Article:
continental army in 1783 was to the baron von steuben , thanking him for turning his militias into a professional army. so that june 1778, five years earlier as the continental army is marching out of valley forge to meet the british on the sandy plains of new jersey, near the small village, amish courthouse, it's what tom and i like to call a butch and sundance moment for the british. they look at this army wheeling and marching and said who are these guys? these are not the guys that we brushed off like lint at the battle of brandywine. before christmas at the battle of german time, these guys look like they know what they are doing. as it turned out that d, washington made the initial
mistake of putting in another general in charge of the attack on the british. he was bringing up the rear corner. when he got to the front lines, he saw his continental army retreating. retreating orderly, thanks to baron von steuben, but still retreating and for the first time in front of his aides and in front of his entire army he lost his temper. he went galloping up and down the front lines and found the general he had put in charge and he dressed him down. and it was a blistering hot june day. a heat wave with over 100 degrees. washington up and down, miles and miles, spurring the troops to turn around. so much so that the horse he was writing collapsed beneath him and dropped dead of heat exhaustion. he was head of the reigns of another horse and he got up area finally, he stood on her
ridge and about a mile and a half away, the entire continental army could see a sea of red, 10,000 redcoats, cornwallis is best. they were doing a slow bayonet charge. by this time, the british artillery had moved into range, as washington is pointing his sword and saying to his troops, who will fight with me? who will stand with me? grapeshot is whizzing by his head. a cannonball lent speech from his horse splatters mud all over him and he is looking at the british and saying who will stand with me? who will fight with me? and if you want to know the answer, you got to read the book, thank you very much for coming in. [ applause ] "we will take any questions you have it we can answer them.
>> i think that has some life in it. grab one of these. >> inc. you guys very much. i'm done. drink! so once again i'm going to start up with just a few questions and as you guys have questions just raise your hand and let me come to you. i will do the phil donahue thing i will try not to knock over any beer. so my first question is, as obviously students of history, why this book? why "valley forge" for both of you? >> and i take that? and first of all thank you all for coming out tonight. it's a really good book. better than we talked about it. let me put it that way. this is close to my heart. this book was a family affair, a literal family affair.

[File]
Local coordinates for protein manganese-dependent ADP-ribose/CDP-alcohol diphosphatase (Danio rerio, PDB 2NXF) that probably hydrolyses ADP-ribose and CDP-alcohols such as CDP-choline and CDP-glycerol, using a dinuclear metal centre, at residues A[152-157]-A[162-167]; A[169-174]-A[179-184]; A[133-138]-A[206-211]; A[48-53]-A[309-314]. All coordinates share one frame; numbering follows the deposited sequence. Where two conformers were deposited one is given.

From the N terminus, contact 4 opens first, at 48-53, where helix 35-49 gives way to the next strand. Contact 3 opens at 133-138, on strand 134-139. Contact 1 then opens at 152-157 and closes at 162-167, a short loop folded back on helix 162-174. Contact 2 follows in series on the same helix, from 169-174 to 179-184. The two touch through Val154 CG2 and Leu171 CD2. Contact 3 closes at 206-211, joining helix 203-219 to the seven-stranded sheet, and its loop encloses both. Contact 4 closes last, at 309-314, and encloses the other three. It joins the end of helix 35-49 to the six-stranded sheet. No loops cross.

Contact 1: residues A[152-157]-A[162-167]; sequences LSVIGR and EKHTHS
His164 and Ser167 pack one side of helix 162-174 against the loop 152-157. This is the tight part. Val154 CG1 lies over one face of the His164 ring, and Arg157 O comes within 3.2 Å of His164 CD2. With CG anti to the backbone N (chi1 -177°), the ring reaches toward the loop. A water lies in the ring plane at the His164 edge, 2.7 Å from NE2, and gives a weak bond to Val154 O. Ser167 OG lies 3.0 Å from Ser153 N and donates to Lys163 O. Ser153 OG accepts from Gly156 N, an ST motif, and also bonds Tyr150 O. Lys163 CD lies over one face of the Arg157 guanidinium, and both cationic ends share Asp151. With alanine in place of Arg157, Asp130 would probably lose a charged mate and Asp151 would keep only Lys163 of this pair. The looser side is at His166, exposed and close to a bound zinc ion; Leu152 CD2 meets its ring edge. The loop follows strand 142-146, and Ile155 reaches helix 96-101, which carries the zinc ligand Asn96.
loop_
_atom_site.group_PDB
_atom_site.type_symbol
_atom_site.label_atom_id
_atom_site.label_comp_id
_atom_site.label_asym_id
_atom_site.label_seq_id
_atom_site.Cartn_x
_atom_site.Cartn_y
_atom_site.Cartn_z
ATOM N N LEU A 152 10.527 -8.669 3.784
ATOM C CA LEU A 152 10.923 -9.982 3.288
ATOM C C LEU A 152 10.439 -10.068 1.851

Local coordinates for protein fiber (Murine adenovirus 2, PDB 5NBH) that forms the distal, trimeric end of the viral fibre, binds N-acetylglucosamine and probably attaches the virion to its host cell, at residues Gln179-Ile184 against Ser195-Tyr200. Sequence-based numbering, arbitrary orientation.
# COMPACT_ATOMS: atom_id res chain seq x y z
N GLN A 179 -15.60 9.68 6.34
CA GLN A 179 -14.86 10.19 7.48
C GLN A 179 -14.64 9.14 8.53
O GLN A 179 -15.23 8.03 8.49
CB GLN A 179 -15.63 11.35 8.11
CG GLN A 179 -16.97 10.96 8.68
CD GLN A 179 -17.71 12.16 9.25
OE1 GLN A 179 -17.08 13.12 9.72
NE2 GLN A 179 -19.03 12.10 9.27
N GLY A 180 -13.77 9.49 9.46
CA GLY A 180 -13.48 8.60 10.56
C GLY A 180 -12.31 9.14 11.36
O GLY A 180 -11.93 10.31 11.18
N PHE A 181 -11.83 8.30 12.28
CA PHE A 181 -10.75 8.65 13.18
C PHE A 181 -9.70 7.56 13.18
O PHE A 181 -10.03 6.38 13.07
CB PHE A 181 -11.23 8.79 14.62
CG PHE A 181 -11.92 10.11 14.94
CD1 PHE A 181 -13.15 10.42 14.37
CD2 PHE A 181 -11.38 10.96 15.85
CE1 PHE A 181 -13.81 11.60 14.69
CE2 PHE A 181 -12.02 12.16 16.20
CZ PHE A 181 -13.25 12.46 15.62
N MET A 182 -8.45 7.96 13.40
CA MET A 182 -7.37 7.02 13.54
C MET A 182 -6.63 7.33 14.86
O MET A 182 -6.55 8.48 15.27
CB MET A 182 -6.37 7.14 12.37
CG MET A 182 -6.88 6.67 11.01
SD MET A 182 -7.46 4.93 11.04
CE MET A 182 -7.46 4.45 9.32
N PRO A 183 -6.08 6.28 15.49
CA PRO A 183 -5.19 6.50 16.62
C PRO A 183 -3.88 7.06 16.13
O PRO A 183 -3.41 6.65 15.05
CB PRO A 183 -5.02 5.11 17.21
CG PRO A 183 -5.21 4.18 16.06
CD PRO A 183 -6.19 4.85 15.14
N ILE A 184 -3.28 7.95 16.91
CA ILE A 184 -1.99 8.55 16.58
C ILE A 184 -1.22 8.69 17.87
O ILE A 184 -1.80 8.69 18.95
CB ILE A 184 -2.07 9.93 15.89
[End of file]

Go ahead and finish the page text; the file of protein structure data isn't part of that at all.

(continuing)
my son, his mother is french, he is a dual citizen, he is bilingual, where he has been bilingual since he first started speaking now he speaks four different languages he is in university right now. but this was six-7 years ago when he was about 14. and we were down at my lovely wife denise's, we were down at her mother's house for christmas and the entire family was over. and all of a sudden i hear this commotion in the tv room. and i saw matt storm out. and his face was red, very atypical for a frenchman. and i said what is going on? and it turns out that one of denise's brothers had made some crack, it was innocuous, he didn't mean anything by it. but he made some crack about the united states bailing out france in two world wars. and the answer he shot back to him, well what about the
marquis de lafayette in the french army? there would be no united states. so, not only was i proud of my 14-year-old son for standing up to a 40 something-year-old [ laughter ] more importantly, a light bulb went off in my head. and i thought oh my god, lafayette during the revolution, what a great that would make! i told tom about it and we both agreed, now we were just vanishing of our red cloud book and we had already committed to our next project which was a world war ii book. but lafayette was in the queue, so to speak. and in the interim as we were working on lucky 666, sarah bell, a great writer, she came out with her book lafayette, beat us to it. but then tom, as is his wont, he is the brains of the out